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HSBC's Bond: The bargain hunter

From the Silk Road, to Basingstoke, to Buenos Aires, the HSBC Group has grown into one of the most formidable names in international banking. Its recent spurt of acquisitions - which have made it the most profitable bank in the world three years running - were masterminded by the workaholic Scotsman William Purves, who gave up the role of chairman this year. His long-time deputy, John Bond, is today the taipan of a bancassurance group that grew out of the old HongkongBank founded in 1865 in a diversification strategy that is looking wiser by the day.

HSBC now has a major presence in the UK, the Middle East and Latin America and owns a regional bank in America - as well as being the premier regional bank in Asia. In his first interview, the dapper Bond - shunning the HSBC-hexagon tie that Purves would have worn - sets out his vision for the bank. He spoke to Steven Irvine for two hours about bank bail-outs, who his benchmarks are, his "indispensable" investment bank and why he can't leave a room without turning off the light.

What is the nationality of the HSBC group?

International. We are an unusual combination of the qualities of the British people and the qualities of the Chinese people. In 1991 we had 150,000 shareholders, many of them in Asia. At that time there was a regulation that nobody could own more than 1% of our shares. Today the majority of our shareholders would be institutions. We still have about 150,000 shareholders but by value the majority would be institutions in the UK, America, Switzerland, Germany, around the institutional world.

Does this break down the whole notion of a nationality, if your shareholders come from everywhere?

Capital is international. You can't define capital in terms of nationalism any more.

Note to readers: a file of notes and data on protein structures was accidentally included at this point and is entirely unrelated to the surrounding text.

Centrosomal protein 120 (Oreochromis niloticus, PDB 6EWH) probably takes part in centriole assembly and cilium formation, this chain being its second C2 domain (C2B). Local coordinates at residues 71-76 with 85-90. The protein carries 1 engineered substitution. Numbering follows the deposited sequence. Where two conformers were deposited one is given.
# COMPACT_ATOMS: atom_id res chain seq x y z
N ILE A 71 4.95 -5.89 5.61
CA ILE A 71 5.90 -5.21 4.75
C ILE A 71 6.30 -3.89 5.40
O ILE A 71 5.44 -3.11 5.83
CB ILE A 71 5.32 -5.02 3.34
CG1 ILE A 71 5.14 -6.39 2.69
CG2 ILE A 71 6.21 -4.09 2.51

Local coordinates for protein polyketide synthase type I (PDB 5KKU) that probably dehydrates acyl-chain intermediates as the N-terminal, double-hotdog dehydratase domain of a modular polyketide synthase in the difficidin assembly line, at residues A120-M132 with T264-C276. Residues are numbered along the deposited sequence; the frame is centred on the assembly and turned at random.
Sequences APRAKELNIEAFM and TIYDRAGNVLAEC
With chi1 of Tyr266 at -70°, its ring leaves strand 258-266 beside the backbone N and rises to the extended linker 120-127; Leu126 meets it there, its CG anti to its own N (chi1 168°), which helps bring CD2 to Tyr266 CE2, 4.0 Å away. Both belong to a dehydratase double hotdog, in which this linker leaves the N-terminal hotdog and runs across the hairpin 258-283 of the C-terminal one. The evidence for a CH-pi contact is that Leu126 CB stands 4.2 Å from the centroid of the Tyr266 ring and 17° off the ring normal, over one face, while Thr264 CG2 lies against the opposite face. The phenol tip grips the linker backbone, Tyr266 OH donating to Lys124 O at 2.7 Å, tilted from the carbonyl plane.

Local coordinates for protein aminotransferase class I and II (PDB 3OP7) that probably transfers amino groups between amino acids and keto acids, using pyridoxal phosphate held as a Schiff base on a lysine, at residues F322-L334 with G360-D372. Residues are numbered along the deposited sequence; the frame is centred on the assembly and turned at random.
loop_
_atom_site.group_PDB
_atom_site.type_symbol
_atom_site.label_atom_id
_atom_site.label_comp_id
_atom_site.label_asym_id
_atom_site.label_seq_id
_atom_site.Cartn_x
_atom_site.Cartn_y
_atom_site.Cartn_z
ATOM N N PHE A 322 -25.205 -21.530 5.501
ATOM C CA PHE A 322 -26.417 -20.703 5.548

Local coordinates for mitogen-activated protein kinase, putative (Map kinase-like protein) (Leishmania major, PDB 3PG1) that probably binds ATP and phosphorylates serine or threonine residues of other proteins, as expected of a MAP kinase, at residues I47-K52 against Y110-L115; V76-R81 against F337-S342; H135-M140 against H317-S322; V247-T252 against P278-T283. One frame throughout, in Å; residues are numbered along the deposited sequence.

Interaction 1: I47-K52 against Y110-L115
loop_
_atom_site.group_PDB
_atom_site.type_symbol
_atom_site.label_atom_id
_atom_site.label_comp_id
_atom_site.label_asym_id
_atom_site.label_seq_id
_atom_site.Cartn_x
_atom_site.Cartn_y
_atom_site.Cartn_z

Historically the bank bet on Asian tycoons in times of trouble. There's a lot of loyalty to the bank as a result. Would you make those same bets in today's Asian climate as you have done in past recessions?

I'm not particularly enamoured of the word bet. What we exercised was judgement. We judged the character of people who didn't have a lot of capital but clearly had a tremendous amount of ability. And as you rightly say there are many names that spring to mind throughout Asia where our group has been intimately involved in the rise of a new business empire. In my conversations in Hong Kong - where clearly some western banks have cut lines - I have consistently heard, my gosh, we should be thinking very carefully about our relationship bank and we know who is there for us when it starts to rain. So if anything what is going on in Asia will buttress relationship banking and in my view that is good news.

The bank is sometimes described as being full of trappers rather than hunters. You like to acquire on the cheap.

It's fair comment to say that nearly all of the major transactions we have done have been when the market has been difficult. We have found good franchises which are going through difficult times at attractive prices, and that's when our strong capital position

has come into play. So yes, that is a fair description.

Does that mean that you are merely opportunistic?